During the early years of our pre fishery sampling, regimes were tested that required massive amounts of shrimp to be measured. Each of many pots had to have nearly all the shrimp measured until we were nearly blinded with fatigue and our fingers were like claws. By the end of the trip, biologists were focused on making up stories that described in clear detail why they wouldn’t be available on next year’s trip.

Fortunately, through trial and error, we determined that we didn’t have to measure so many shrimp. We currently measure 50 shrimp from each pot. In addition, we take a sample that is taken back to our lab to determine the size and sex of each shrimp.

The second part of our shrimp research program is the management sampling cruises. These trips are in the early weeks of October, when gales and heavy rain are at their nastiest in Southern Southeast Alaska. Although cruises are often conducted from our larger vessels, our sampling is done from a 19-foot aluminum Workskiff which is carried from district to district on the back deck of the vessel.

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Crew of the ADF&G research vessel Medeia prepare to deploy shrimp pots off the back deck during the 2007 preseason survey in Cordova Bay. Photo by Scott Walker.

Management surveys are critical to determine what the fishermen are harvesting. But due to the consistently bad weather, sampling the fishermen’s pots are challenging. Many of my worst boat moments have been fighting through a fall storm to get to the next shrimp sampling district. In 2015, Clarence Strait had 80 knot winds and waves that would have dwarfed the F/V Kestrel, our research vessel, had we been caught in the middle of Clarence Strait. Boat travel is timed in between storms and trips are often cancelled or shortened if too many storms are in a row as was the case in 2015. When the wind is light between storms there is almost always plenty of rain. One October day in 2015 registered a 24 hour period that had over 5 inches of rain. In 2014, one 48 hour period had over 9 inches of rain during the last days of September.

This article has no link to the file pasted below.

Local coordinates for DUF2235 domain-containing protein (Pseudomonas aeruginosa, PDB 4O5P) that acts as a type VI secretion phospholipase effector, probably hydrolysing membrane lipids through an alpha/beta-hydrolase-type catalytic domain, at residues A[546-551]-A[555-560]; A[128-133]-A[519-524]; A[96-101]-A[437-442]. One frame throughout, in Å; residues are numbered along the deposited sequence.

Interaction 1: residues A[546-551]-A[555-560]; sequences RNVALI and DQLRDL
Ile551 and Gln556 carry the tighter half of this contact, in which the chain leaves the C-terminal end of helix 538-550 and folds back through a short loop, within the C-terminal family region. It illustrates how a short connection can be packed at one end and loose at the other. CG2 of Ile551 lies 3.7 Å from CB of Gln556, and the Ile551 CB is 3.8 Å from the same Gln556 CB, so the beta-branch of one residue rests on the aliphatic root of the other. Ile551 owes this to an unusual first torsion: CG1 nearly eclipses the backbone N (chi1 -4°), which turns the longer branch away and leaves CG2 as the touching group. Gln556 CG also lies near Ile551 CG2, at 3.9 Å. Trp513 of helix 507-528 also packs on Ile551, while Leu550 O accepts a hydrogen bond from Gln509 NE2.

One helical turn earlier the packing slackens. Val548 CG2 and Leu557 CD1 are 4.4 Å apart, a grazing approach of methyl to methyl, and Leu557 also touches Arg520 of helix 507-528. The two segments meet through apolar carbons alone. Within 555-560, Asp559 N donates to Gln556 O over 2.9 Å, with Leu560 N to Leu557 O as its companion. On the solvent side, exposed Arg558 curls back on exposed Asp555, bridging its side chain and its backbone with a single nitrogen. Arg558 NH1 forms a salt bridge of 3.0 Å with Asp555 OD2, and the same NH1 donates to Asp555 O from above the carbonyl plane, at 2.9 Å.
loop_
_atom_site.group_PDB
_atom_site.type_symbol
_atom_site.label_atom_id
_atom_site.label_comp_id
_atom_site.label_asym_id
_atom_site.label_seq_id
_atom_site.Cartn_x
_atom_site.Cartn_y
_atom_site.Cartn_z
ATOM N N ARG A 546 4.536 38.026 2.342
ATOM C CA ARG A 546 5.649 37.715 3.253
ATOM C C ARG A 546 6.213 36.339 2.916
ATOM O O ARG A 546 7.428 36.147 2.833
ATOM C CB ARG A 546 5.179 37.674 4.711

The sampling plan for these wet and wild adventures is to hoist our skiff off of the larger vessel around 8:00 am and immediately depart as the fishing boats start pulling their pots. We go from boat to boat talking to fishermen and return wet, cold and miserable around 4 pm when the fishery is closed to any more hauling of gear. Biologists take a sample from each vessel that usually includes all the shrimp from one pot. We then measure 50 shrimp after which we take the shrimp back to the vessel when we are done. We also keep 50 shrimp for a size at sex sample from as many boats as possible. Sharp shrimp spines keep you from having any illusions that your hands will stay dry past your first few minutes of sampling. The 2015 survey in District 3 encompassed over 90 miles of skiff travel as we went from boat to boat collecting samples. Sometimes during inclement weather we have to get back on the larger vessel and go from bay to bay as the weather is too rough for the smaller skiff to operate.

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Spot shrimp. Photo by Scott Walker.

Some surveys are conducted directly from the Ketchikan office on day trips when weather allows. Even though we usually avoid crossing Clarence Strait, the weather is always unpredictable. In 2013, after sampling in District 1 on a blustery rainy day in our 24 foot aluminum Tuff Boat, we were nearly stopped dead by a gust of wind that hit us as were traveling at full speed.

By the time the season is over, the data is entered and our boots and raingear are drying out by our desks, our high seas adventures are just one more memory of life as an Alaskan fisheries biologist.